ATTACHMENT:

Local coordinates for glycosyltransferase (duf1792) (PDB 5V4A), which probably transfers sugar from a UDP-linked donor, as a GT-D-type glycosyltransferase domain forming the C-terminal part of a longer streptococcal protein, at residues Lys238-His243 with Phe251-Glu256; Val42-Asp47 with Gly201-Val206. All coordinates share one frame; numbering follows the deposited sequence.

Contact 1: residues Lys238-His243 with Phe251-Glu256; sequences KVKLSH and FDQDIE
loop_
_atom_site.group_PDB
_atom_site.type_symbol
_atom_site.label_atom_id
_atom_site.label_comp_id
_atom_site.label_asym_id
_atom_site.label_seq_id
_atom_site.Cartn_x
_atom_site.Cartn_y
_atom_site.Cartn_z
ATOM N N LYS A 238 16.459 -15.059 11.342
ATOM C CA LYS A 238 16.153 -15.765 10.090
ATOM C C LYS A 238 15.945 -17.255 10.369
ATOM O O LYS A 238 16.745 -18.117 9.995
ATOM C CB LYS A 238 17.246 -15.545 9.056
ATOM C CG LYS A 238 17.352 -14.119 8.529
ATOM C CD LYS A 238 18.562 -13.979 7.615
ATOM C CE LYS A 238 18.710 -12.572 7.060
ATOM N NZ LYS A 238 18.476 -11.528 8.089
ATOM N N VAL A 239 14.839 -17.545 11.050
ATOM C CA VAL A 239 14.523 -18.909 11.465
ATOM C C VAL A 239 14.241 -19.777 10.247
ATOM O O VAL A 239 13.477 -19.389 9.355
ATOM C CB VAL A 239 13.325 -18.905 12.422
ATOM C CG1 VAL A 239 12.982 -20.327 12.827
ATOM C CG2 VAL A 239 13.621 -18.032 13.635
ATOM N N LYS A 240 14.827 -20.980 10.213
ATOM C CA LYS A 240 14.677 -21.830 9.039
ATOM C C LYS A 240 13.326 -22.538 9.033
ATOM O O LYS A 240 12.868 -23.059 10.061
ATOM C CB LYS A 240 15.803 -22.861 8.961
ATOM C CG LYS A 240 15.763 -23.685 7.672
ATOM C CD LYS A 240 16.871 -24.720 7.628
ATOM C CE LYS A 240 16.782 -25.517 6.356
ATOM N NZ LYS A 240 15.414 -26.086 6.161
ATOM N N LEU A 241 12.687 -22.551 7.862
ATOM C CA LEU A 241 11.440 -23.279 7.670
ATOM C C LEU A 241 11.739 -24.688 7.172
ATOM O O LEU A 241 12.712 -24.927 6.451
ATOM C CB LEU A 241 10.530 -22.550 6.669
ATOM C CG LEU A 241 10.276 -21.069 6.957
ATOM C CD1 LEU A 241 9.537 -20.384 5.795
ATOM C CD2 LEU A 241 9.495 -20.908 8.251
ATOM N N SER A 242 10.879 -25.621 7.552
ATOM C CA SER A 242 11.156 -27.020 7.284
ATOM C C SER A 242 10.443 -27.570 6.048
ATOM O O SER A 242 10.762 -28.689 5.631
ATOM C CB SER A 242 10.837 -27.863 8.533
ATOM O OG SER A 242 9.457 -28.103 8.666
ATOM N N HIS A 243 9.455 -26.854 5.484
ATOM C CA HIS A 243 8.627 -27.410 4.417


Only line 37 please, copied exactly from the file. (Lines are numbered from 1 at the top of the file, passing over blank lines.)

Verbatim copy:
ATOM N NZ LYS A 240 15.414 -26.086 6.161